In Coker v. JP Morgan Chase Bank, N.A., the California Supreme Court considered whether the anti-deficiency protections of Civil Procedure section 580b apply to a borrower who, with the permission of her lender, sold her residence to a third party for less than was owed on her loan. The Court concluded that the protections of Section 580b are applicable in such a scenario. Plaintiff Coker obtained a loan to purchase her home in San Diego. Chase ultimately held the loan. Coker stopped paying on her mortgage and Chase initiated a nonjudicial foreclosure. To avoid foreclosure, Coker sold the property in a short sale. Chase consented to the sale, but on the condition that Coker was responsible for any remaining deficiency (this was before the Legislature enacted Section 580e). After the sale, Chase tried to collect the deficiency. Coker responded with a complaint for declaratory relief, alleging that Chase was prohibited from collecting the deficiency based on Sections 580b and 580e, and the common law. Chase demurred. The trial court sustained the demurrer, without leave to amend, on the basis that Section 580b applied only after a foreclosure, Section 580e did not apply because it could not apply retroactively, and there were no common law antideficiency protections. Coker appealed. The Court of Appeal concluded that Section 580b was applicable, reversing the judgment of the superior court. Chase petitioned for review by the California Supreme Court. The Supreme Court affirmed.
The Court explained that in construing Section 580b, it has consistently held that the statute restricts the lender’s recovery on a standard purchase money loan to the value of its security, regardless of whether the security has been exhausted and regardless of whether there is an actual sale. The Court acknowledged that in non-standard scenarios, Section 580b would not apply, but noted that the Coker loan was a typical purchase money loan as she purchased the property to live in and never refinanced the loan. Chase argued that the short sale agreement changed the nature of the loan to an unsecured loan such that Section 580b did not apply. The Court rejected this reasoning as the amount paid to Chase in the sale was expressly for the purpose of Chase’s release of its security interest. The Court concluded that because Section 580b automatically applies to a purchase money loan and because Coker’s short sale did not change the purchase money character of the loan, Section 580b applied to bar collection of the deficiency. The protection also could not be waived in connection with approval of the short sale.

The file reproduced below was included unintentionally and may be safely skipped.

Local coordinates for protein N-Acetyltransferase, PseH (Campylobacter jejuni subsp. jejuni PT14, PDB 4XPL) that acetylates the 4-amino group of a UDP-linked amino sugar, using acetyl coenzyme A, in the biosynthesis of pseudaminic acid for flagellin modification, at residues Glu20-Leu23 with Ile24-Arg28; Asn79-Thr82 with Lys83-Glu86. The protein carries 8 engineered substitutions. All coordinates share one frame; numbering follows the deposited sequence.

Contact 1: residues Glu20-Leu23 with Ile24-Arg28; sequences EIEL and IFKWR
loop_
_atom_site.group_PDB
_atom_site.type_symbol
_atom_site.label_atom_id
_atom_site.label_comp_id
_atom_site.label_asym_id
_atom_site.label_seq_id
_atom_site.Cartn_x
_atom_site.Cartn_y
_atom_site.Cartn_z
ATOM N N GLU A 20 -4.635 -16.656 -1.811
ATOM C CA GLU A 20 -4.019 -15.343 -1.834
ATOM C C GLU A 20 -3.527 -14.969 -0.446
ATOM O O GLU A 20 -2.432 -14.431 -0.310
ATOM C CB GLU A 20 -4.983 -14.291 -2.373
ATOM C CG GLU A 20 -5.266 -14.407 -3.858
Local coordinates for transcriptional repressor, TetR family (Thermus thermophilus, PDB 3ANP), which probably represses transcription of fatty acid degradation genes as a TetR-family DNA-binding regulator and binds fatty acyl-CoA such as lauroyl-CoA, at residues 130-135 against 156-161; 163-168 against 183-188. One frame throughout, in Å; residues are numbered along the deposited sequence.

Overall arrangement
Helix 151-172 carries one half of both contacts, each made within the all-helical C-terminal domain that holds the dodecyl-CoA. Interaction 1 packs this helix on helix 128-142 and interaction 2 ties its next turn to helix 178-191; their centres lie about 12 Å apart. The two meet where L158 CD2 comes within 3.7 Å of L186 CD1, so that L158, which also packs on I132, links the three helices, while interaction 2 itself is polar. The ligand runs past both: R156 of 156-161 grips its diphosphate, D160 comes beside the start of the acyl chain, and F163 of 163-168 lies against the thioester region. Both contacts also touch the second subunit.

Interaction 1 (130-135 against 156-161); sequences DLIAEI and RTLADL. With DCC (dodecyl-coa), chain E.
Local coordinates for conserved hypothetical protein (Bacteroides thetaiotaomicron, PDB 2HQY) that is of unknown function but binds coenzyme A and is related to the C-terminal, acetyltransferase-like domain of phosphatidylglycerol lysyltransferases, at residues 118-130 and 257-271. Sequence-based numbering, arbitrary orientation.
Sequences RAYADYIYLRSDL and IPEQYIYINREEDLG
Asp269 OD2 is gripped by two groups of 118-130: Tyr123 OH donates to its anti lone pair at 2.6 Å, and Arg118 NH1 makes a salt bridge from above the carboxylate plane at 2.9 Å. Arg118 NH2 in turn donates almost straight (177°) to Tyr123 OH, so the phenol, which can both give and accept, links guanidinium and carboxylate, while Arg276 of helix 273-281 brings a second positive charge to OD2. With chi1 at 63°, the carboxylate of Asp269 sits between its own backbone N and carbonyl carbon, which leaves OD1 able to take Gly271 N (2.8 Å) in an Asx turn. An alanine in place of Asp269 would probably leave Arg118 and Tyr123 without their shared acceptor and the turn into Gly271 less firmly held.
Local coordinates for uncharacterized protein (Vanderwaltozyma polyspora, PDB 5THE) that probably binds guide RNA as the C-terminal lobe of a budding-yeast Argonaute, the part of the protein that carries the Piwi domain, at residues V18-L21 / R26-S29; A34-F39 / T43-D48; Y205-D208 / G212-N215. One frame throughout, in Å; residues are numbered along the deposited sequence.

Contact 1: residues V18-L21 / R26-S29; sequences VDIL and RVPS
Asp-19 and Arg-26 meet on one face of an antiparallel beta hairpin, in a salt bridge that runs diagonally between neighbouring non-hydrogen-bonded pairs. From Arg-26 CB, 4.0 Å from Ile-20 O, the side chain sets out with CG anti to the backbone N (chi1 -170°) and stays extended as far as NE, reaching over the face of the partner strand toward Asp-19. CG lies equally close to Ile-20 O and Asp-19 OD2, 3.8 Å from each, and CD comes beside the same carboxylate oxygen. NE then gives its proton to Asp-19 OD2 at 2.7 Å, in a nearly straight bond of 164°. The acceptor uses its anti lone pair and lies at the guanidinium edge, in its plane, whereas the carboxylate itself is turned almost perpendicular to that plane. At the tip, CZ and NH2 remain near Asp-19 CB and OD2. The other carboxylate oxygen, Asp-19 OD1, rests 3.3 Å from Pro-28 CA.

Chase raised two additional arguments. It claimed that Section 580b could not apply to short sales because such sales did not exist at the time the statute was enacted. The Court rejected this argument, reiterating that it is the nature of the loan and whether it is purchase money that governs the issue of applicability of the statute, not whether or not short sales existed at the time the statute was enacted. Chase also argued that the passage of 580e confirmed that Section 580b did not apply to short sales. The Court likewise rejected this argument as the enactment of Section 580e did not alter the previous decisions interpreting the applicability of Section 580b to purchase money loans.
Hannah M. Shafsky, Attorney, email@example.com